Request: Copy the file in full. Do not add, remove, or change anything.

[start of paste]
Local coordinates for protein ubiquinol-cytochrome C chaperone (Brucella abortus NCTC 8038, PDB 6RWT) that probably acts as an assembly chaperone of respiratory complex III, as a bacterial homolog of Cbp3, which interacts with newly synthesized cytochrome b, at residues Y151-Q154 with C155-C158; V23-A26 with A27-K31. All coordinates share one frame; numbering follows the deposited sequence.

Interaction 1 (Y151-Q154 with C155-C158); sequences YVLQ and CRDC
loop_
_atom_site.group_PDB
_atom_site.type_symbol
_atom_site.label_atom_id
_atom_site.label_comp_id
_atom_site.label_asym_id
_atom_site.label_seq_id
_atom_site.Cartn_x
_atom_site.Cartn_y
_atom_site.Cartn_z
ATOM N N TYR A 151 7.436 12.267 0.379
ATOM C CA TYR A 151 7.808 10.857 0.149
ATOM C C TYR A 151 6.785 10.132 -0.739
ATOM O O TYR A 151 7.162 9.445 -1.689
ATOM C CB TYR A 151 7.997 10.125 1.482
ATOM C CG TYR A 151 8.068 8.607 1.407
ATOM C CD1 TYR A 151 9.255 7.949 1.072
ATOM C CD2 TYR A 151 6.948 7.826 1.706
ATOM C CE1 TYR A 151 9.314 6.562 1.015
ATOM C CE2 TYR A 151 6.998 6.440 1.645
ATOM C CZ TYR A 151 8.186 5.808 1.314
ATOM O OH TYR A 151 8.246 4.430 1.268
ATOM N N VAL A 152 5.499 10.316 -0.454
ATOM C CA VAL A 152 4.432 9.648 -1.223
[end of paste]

Local coordinates for protein ubiquinol-cytochrome C chaperone (Brucella abortus NCTC 8038, PDB 6RWT) that probably acts as an assembly chaperone of respiratory complex III, as a bacterial homolog of Cbp3, which interacts with newly synthesized cytochrome b, at residues Y151-Q154 with C155-C158; V23-A26 with A27-K31. All coordinates share one frame; numbering follows the deposited sequence.

Interaction 1 (Y151-Q154 with C155-C158); sequences YVLQ and CRDC
loop_
_atom_site.group_PDB
_atom_site.type_symbol
_atom_site.label_atom_id
_atom_site.label_comp_id
_atom_site.label_asym_id
_atom_site.label_seq_id
_atom_site.Cartn_x
_atom_site.Cartn_y
_atom_site.Cartn_z
ATOM N N TYR A 151 7.436 12.267 0.379
ATOM C CA TYR A 151 7.808 10.857 0.149
ATOM C C TYR A 151 6.785 10.132 -0.739
ATOM O O TYR A 151 7.162 9.445 -1.689
ATOM C CB TYR A 151 7.997 10.125 1.482
ATOM C CG TYR A 151 8.068 8.607 1.407
ATOM C CD1 TYR A 151 9.255 7.949 1.072
ATOM C CD2 TYR A 151 6.948 7.826 1.706
ATOM C CE1 TYR A 151 9.314 6.562 1.015
ATOM C CE2 TYR A 151 6.998 6.440 1.645
ATOM C CZ TYR A 151 8.186 5.808 1.314
ATOM O OH TYR A 151 8.246 4.430 1.268
ATOM N N VAL A 152 5.499 10.316 -0.454
ATOM C CA VAL A 152 4.432 9.648 -1.223